During Microsoft's early years, all employees had broad responsibility for the company's business. Gates oversaw the business details, but he also continued to write code. He claims that he personally reviewed every line of code that the company produced, and often rewrote parts of it as he saw fit.[53]

IBM partnership

IBM, the leading supplier of computer equipment to commercial enterprises at the time, approached Microsoft in July 1980 concerning software for its upcoming personal computer, the IBM PC.[54] IBM first proposed that Microsoft write the BASIC interpreter. IBM's representatives also mentioned that they needed an operating system, and Gates referred them to Digital Research (DRI), makers of the widely used CP/M operating system.[55] IBM's discussions with Digital Research went poorly, however, and they did not reach a licensing agreement. IBM representative Jack Sams mentioned the licensing difficulties during a subsequent meeting with Gates and asked if Microsoft could provide an operating system. A few weeks later, Gates and Allen proposed using 86-DOS, an operating system similar to CP/M, that Tim Paterson of Seattle Computer Products (SCP) had made for hardware similar to the PC.[56] Microsoft made a deal with SCP to be the exclusive licensing agent of 86-DOS, and later the full owner. Microsoft employed Paterson to adapt the operating system for the PC[57] and delivered it to IBM as PC DOS for a one-time fee of $50,000.[58]

Rather than the contract itself, which earned Microsoft a relatively small fee, the prestige brought to Microsoft by IBM's adoption of their operating system was the origin of Microsoft's transformation from a small business to the World's leading software company. Gates had not offered to transfer the copyright on the operating system to IBM because he believed that other personal computer makers would clone IBM's PC hardware.[58] They did, making the IBM-compatible PC, running DOS, a de facto standard. The sales of MS-DOS (the version of DOS sold to customers other than IBM) made Microsoft a major player in the industry.[59] The press quickly identified Microsoft as being very influential on the IBM PC. PC Magazine asked if Gates was "the man behind the machine?".[54]

Gates oversaw Microsoft's company restructuring on June 25, 1981, which re-incorporated the company in Washington state and made Gates the president and chairman of the board.[50]


Microsoft launched its first retail version of Microsoft Windows on November 20, 1985. In August of the following year, the company struck a deal with IBM to develop a separate operating system called OS/2. Although the two companies successfully developed the first version of the new system, the partnership deteriorated due to mounting creative differences.[60]

Management style Gates delivers a speech at the World Economic Forum in Switzerland, January 2008

Gates had primary responsibility for Microsoft's product strategy from the company's founding in 1975 until 2006. He gained a reputation for being distant from others; an industry executive complained in 1981 that "Gates is notorious for not being reachable by phone and for not returning phone calls."[61] An Atari executive recalled that he showed Gates a game and defeated him 35 of 37 times. When they met again a month later, Gates "won or tied every game. He had studied the game until he solved it. That is a competitor".[62]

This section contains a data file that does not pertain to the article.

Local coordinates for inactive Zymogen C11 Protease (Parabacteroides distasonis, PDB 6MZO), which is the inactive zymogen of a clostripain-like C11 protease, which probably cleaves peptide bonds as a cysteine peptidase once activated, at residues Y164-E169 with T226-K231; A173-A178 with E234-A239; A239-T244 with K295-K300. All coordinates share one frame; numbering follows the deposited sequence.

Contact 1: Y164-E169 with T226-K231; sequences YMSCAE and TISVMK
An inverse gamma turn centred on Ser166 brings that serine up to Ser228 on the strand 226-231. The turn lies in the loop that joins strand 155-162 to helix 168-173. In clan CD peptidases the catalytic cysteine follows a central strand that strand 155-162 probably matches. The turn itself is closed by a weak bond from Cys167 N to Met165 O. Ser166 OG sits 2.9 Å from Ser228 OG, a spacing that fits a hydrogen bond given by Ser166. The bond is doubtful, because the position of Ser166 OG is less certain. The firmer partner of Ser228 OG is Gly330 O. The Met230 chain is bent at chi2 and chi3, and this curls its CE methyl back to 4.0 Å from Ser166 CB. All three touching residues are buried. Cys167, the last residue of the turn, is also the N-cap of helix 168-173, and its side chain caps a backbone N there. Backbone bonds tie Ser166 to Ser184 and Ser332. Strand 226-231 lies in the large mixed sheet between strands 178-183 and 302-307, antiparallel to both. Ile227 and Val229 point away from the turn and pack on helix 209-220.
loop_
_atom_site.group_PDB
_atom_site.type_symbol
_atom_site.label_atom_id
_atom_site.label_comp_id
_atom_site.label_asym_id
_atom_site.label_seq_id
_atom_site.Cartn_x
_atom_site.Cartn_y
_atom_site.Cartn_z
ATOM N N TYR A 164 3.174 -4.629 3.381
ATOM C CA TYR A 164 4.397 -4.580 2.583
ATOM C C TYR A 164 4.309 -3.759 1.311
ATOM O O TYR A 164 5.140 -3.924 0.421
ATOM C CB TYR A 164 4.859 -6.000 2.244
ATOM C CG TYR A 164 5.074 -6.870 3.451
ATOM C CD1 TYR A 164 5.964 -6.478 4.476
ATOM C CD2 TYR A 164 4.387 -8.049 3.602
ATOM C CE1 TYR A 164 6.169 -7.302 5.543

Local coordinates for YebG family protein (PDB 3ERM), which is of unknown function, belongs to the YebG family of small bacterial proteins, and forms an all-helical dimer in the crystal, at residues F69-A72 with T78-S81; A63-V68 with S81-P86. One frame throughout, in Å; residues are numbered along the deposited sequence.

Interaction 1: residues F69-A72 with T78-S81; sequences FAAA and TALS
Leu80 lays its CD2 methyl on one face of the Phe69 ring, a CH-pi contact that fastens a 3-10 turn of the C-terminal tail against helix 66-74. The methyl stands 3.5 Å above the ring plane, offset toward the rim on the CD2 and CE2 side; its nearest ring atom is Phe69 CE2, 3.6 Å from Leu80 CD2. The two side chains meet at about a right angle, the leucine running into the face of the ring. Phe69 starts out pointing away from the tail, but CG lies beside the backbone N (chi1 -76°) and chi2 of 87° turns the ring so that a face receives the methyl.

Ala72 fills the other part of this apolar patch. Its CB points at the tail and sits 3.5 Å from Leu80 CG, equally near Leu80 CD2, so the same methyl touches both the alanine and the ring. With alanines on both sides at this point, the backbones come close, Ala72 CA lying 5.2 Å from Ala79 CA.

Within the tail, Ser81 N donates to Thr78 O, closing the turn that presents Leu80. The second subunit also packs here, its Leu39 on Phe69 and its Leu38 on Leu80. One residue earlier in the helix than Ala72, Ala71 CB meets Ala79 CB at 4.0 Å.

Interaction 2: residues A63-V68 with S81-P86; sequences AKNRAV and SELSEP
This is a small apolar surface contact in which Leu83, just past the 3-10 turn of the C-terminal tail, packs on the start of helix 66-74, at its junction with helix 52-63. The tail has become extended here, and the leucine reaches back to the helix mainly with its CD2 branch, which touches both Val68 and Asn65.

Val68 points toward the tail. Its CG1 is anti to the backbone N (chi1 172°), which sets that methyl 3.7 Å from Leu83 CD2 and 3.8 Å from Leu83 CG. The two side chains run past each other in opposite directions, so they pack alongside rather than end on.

Gates met regularly with Microsoft's senior managers and program managers, and the managers described him as being verbally combative. He also berated them for perceived holes in their business strategies or proposals that placed the company's long-term interests at risk.[63][64] He interrupted presentations with such comments as "that's the stupidest thing I've ever heard"[65] and "why don't you just give up your options and join the Peace Corps?"[66] The target of his outburst would then have to defend the proposal in detail until Gates was fully convinced.[65] When subordinates appeared to be procrastinating, he was known to remark sarcastically, "I'll do it over the weekend."[67][68][69]

During Microsoft's early history, Gates was an active software developer, particularly in the company's programming language products, but his primary role in most of the company's history was as a manager and executive. He has not officially been on a development team since working on the TRS-80 Model 100,[70] but he wrote code that shipped with the company's products as late as 1989.[68] Jerry Pournelle wrote in 1985 when Gates announced Microsoft Excel: "Bill Gates likes the program, not because it's going to make him a lot of money (although I'm sure it will do that), but because it's a neat hack."[71]

On June 15, 2006, Gates announced that he would transition out of his role at Microsoft to dedicate more time to philanthropy. He divided his responsibilities between two successors when he placed Ray Ozzie in charge of management and Craig Mundie in charge of long-term product strategy.[72]

Antitrust litigation Further information: United States Microsoft antitrust case and European Union Microsoft competition case Gates giving his deposition at Microsoft on August 27, 1998

Gates approved of many decisions that led to antitrust litigation over Microsoft's business practices. In the 1998 United States v. Microsoft case, Gates gave deposition testimony which several journalists characterized as evasive. He argued with examiner David Boies over the contextual meaning of words such as "compete", "concerned", and "we". The judge and observers in the courtroom were seen laughing at various points during the deposition.[73] BusinessWeek reported:

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Early rounds of his deposition show him offering obfuscatory answers and saying "I don't recall" so many times that even the presiding judge had to chuckle. Worse, many of the technology chief's denials and pleas of ignorance were directly refuted by prosecutors with snippets of e-mail that Gates both sent and received.[74]